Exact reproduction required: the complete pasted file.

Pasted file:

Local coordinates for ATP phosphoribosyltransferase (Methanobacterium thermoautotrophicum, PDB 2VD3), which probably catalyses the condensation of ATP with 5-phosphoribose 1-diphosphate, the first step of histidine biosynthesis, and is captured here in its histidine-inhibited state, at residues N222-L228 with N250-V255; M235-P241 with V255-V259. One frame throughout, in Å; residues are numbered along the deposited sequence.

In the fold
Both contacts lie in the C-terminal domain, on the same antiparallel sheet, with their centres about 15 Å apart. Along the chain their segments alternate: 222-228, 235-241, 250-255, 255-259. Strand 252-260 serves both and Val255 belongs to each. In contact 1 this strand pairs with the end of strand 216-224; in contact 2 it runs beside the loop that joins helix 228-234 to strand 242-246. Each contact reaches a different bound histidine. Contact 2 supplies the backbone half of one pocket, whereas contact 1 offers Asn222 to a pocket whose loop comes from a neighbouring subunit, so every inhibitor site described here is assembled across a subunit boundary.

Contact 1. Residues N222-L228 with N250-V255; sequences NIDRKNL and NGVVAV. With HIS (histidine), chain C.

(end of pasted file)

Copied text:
Local coordinates for ATP phosphoribosyltransferase (Methanobacterium thermoautotrophicum, PDB 2VD3), which probably catalyses the condensation of ATP with 5-phosphoribose 1-diphosphate, the first step of histidine biosynthesis, and is captured here in its histidine-inhibited state, at residues N222-L228 with N250-V255; M235-P241 with V255-V259. One frame throughout, in Å; residues are numbered along the deposited sequence.

In the fold
Both contacts lie in the C-terminal domain, on the same antiparallel sheet, with their centres about 15 Å apart. Along the chain their segments alternate: 222-228, 235-241, 250-255, 255-259. Strand 252-260 serves both and Val255 belongs to each. In contact 1 this strand pairs with the end of strand 216-224; in contact 2 it runs beside the loop that joins helix 228-234 to strand 242-246. Each contact reaches a different bound histidine. Contact 2 supplies the backbone half of one pocket, whereas contact 1 offers Asn222 to a pocket whose loop comes from a neighbouring subunit, so every inhibitor site described here is assembled across a subunit boundary.

Contact 1. Residues N222-L228 with N250-V255; sequences NIDRKNL and NGVVAV. With HIS (histidine), chain C.